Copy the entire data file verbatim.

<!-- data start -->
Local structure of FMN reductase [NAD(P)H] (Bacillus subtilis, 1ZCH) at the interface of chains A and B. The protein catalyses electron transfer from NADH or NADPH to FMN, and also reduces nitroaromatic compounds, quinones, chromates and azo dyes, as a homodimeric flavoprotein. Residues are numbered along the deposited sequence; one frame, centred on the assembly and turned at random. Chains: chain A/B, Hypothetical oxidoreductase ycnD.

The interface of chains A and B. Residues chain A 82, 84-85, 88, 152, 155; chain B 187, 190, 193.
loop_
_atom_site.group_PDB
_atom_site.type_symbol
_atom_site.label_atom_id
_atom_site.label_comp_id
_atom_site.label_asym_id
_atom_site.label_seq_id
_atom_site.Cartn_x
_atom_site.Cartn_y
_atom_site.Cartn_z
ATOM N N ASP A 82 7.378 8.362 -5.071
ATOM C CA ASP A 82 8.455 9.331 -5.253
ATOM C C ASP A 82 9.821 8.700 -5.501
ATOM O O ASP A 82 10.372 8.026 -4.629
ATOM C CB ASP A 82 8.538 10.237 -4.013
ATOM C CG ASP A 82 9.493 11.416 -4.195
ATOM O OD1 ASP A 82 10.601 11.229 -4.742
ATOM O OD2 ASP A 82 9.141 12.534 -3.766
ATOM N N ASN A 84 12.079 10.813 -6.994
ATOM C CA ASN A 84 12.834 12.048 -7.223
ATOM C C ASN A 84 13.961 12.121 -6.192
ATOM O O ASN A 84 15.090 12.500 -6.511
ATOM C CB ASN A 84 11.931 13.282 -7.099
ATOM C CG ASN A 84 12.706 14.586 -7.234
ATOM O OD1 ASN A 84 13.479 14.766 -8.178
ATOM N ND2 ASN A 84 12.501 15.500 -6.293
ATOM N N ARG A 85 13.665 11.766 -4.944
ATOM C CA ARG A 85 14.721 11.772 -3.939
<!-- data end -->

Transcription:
Local structure of FMN reductase [NAD(P)H] (Bacillus subtilis, 1ZCH) at the interface of chains A and B. The protein catalyses electron transfer from NADH or NADPH to FMN, and also reduces nitroaromatic compounds, quinones, chromates and azo dyes, as a homodimeric flavoprotein. Residues are numbered along the deposited sequence; one frame, centred on the assembly and turned at random. Chains: chain A/B, Hypothetical oxidoreductase ycnD.

The interface of chains A and B. Residues chain A 82, 84-85, 88, 152, 155; chain B 187, 190, 193.
loop_
_atom_site.group_PDB
_atom_site.type_symbol
_atom_site.label_atom_id
_atom_site.label_comp_id
_atom_site.label_asym_id
_atom_site.label_seq_id
_atom_site.Cartn_x
_atom_site.Cartn_y
_atom_site.Cartn_z
ATOM N N ASP A 82 7.378 8.362 -5.071
ATOM C CA ASP A 82 8.455 9.331 -5.253
ATOM C C ASP A 82 9.821 8.700 -5.501
ATOM O O ASP A 82 10.372 8.026 -4.629
ATOM C CB ASP A 82 8.538 10.237 -4.013
ATOM C CG ASP A 82 9.493 11.416 -4.195
ATOM O OD1 ASP A 82 10.601 11.229 -4.742
ATOM O OD2 ASP A 82 9.141 12.534 -3.766
ATOM N N ASN A 84 12.079 10.813 -6.994
ATOM C CA ASN A 84 12.834 12.048 -7.223
ATOM C C ASN A 84 13.961 12.121 -6.192
ATOM O O ASN A 84 15.090 12.500 -6.511
ATOM C CB ASN A 84 11.931 13.282 -7.099
ATOM C CG ASN A 84 12.706 14.586 -7.234
ATOM O OD1 ASN A 84 13.479 14.766 -8.178
ATOM N ND2 ASN A 84 12.501 15.500 -6.293
ATOM N N ARG A 85 13.665 11.766 -4.944
ATOM C CA ARG A 85 14.721 11.772 -3.939